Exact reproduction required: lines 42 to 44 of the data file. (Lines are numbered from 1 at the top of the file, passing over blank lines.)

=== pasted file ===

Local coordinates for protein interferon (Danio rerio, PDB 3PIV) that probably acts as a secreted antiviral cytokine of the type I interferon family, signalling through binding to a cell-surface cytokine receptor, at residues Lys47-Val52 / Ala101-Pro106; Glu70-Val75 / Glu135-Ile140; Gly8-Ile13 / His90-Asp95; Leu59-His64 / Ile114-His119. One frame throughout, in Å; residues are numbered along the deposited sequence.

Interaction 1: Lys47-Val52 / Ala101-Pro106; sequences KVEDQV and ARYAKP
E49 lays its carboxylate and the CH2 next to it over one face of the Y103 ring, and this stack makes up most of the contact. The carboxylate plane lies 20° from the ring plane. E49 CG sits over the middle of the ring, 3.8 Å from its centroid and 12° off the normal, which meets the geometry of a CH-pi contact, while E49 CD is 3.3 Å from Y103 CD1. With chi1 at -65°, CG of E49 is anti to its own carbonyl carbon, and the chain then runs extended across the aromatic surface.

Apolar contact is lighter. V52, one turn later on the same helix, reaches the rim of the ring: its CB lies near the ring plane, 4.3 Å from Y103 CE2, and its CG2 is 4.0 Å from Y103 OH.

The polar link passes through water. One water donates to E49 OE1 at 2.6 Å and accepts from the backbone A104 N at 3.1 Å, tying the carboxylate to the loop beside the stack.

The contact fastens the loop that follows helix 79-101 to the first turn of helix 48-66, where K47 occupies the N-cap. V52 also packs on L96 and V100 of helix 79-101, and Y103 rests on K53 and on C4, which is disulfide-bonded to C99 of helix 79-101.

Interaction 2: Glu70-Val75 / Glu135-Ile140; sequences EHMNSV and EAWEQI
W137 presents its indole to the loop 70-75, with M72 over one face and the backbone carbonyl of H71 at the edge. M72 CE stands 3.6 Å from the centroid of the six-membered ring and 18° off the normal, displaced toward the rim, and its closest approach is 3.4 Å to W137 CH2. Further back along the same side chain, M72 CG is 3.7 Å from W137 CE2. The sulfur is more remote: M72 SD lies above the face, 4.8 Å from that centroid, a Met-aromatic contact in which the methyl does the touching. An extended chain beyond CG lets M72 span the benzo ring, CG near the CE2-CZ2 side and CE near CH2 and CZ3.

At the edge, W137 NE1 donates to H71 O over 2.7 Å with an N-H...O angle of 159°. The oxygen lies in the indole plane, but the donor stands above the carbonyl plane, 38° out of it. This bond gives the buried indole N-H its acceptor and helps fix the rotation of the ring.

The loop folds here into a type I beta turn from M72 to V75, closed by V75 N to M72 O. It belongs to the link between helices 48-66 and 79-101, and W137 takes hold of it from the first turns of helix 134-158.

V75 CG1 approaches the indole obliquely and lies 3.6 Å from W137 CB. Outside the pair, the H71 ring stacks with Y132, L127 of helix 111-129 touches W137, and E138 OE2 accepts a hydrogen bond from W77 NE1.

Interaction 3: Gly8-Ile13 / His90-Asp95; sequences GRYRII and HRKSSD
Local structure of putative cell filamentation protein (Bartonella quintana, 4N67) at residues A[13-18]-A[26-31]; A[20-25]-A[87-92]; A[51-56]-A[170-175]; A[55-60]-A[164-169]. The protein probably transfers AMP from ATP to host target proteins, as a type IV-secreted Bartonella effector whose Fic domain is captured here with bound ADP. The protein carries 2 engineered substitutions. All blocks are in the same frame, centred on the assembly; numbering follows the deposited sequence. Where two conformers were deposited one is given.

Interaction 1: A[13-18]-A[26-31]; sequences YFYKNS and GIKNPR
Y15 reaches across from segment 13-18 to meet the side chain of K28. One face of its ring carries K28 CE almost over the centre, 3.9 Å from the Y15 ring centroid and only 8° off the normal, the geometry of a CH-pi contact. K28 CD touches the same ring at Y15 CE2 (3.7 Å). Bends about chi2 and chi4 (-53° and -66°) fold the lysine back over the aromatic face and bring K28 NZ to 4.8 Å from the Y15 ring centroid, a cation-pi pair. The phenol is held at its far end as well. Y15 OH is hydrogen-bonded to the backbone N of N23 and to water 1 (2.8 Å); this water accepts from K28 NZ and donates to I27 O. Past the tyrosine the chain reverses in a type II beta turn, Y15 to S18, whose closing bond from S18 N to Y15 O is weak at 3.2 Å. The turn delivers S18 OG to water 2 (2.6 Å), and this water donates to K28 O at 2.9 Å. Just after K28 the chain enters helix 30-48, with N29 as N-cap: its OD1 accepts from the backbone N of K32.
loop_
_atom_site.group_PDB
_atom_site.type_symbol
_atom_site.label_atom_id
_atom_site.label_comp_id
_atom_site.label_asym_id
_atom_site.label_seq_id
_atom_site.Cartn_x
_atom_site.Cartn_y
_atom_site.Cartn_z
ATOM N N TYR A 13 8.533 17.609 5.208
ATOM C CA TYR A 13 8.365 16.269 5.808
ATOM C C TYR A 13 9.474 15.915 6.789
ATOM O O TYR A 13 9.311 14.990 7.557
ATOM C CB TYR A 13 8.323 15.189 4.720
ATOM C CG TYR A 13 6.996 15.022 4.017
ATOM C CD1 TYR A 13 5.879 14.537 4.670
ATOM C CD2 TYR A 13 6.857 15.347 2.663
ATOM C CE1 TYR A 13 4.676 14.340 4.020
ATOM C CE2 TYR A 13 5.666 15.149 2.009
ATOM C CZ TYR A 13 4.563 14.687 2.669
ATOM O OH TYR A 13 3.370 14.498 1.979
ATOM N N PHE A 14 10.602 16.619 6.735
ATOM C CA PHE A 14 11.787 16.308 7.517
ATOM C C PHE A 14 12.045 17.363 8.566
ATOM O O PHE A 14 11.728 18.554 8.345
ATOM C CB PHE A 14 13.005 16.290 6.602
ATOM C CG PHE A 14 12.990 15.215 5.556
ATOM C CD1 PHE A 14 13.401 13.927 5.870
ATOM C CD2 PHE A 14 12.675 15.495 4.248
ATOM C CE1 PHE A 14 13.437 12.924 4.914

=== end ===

ATOM C CB PHE A 14 13.005 16.290 6.602
ATOM C CG PHE A 14 12.990 15.215 5.556
ATOM C CD1 PHE A 14 13.401 13.927 5.870